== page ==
In the summer of 2009, insurgents from the Boko Haram terrorist group attacked the ancient Nigerian city of Maiduguri for the first time. The group, whose name loosely translates as ‘Western education is forbidden’, quickly advanced throughout the north-east region of Nigeria striking homes, schools, markets, places of worship and places of work, killing thousands of people and leaving nearly 2.4 million people displaced across Nigeria as well as Cameroon, Chad and Niger.
Before the insurgency, Maiduguri was already one of the most expensive cities in Nigeria for property after the commercial capital of Lagos, the federal capital of Abuja and the oil hub of Port Harcourt. But as a result of the attacks on the state capital of Borno (one of the three worst-affected states in the region) thousands of people fled Maiduguri, leaving their livelihoods and property behind.
Usman Almad, however, stayed. A broker in rental properties at the time with years of experience as an estate agent, Almad tells Equal Times that he spotted an opportunity where others saw danger.
“I had more than 50 empty houses within a few months,” Almad remembers as homeowners sold him their properties at well-below market rate in a bid to escape to safety.
After a massive military operation in 2014, where the Nigerian army pushed militants from their strongholds in the city to fringe towns and villages along the border with northern Cameroon and Lake Chad, a fragile peace slowly returned to the city. And Almad was poised to reap the profits from this reverse migration: “This time, people fleeing the troubled nearby villages and towns came to the city to look for homes,” says Almad.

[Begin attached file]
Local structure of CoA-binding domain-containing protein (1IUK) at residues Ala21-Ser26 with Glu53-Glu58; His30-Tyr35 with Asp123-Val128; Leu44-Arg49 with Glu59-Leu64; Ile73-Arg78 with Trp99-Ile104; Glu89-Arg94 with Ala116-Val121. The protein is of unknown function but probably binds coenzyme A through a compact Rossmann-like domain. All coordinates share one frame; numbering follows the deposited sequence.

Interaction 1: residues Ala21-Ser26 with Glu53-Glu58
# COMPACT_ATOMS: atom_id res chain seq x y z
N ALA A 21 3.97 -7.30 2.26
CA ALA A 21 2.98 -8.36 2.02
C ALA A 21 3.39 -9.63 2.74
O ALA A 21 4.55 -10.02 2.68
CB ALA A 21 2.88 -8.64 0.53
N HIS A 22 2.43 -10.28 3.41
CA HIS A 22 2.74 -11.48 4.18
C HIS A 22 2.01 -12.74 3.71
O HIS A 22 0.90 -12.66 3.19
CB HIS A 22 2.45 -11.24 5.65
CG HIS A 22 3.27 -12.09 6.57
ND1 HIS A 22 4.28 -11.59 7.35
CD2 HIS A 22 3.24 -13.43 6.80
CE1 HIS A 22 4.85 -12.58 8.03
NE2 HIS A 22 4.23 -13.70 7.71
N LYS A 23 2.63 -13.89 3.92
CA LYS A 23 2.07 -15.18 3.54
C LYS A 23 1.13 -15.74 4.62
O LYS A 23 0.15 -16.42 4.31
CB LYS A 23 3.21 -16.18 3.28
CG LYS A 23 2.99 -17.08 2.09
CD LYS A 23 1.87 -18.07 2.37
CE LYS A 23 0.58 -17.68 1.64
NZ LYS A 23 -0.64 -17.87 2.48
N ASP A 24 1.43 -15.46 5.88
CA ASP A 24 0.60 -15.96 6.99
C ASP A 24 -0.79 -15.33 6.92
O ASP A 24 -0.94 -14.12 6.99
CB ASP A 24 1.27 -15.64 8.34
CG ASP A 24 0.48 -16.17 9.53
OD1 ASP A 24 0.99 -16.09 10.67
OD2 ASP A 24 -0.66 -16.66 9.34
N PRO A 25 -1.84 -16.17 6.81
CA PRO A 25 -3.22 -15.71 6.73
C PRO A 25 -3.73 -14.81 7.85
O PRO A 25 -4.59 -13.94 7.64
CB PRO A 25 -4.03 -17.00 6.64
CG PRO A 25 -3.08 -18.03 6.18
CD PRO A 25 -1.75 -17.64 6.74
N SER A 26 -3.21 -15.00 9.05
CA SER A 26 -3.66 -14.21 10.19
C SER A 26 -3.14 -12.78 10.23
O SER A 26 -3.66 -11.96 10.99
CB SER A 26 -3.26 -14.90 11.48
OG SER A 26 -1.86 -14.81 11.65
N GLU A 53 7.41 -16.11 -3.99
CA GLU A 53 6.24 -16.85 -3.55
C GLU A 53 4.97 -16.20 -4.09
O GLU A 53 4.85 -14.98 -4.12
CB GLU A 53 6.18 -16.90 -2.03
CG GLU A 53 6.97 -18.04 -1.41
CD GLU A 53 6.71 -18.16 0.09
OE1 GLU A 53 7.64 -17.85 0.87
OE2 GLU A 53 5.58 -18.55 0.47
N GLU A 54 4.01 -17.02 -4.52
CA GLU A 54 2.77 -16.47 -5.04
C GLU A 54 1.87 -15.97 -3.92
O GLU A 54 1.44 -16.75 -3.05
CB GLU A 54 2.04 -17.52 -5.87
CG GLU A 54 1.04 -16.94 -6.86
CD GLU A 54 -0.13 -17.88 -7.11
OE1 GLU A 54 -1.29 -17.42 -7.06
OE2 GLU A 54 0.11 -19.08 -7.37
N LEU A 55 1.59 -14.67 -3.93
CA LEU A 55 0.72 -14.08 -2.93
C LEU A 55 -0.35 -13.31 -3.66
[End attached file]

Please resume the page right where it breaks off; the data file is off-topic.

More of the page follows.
According to the International Organization for Migration (IOM), as of June 2018, almost two million people were internally-displaced in north-eastern Nigeria, primarily in Borno, Yobe and Adamawa states. Many of these people have settled in Maiduguri, and while most are confined to camps, some are living with family and friends in the local communities. Those with more money are renting, buying and building homes on the private market. It is these people that have helped property prices rocket in Maiduguri by as much as 500 per cent.
In addition to the demands of local residents and IDPs (internally-displaced persons), the price of property in Maiduguri has also been inflated by the presence of humanitarian agencies such as the International Red Cross and the United Nations’ refugee agency, UNHCR, as well as federal government agencies. Not only is Maiduguri the largest city in north-east Nigeria, but these days it is also relatively calm and ideally positioned close to the Cameroonian and Chadian borders to make an attractive base for aid workers and business people.
Boom for some, bust for others
Usman Almad (who also goes by several other names, including Bala Geidam and Ali Garba Shehu) cashed in on the boom and founded Dolphin Global Enterprise Limited in 2010. Today, it is one of the most successful property development firms/estate agents in Maiduguri, a city of approximately 1.3 million people. Before the insurgency, Almad says he was worth less than 20 million naira (US$55,000). In 2017, he says his business made more than 300 million naira (US$825,000) in profit.
“I bought those houses at cheaper rates in the attack-prone areas but today I have sold them out at expensive prices. When the insurgency [calmed down]…people ended up coming back to me, paying a much higher amount to acquire the houses that they sold so cheaply out of panic,” he says in his dimly-lit office in Maiduguri.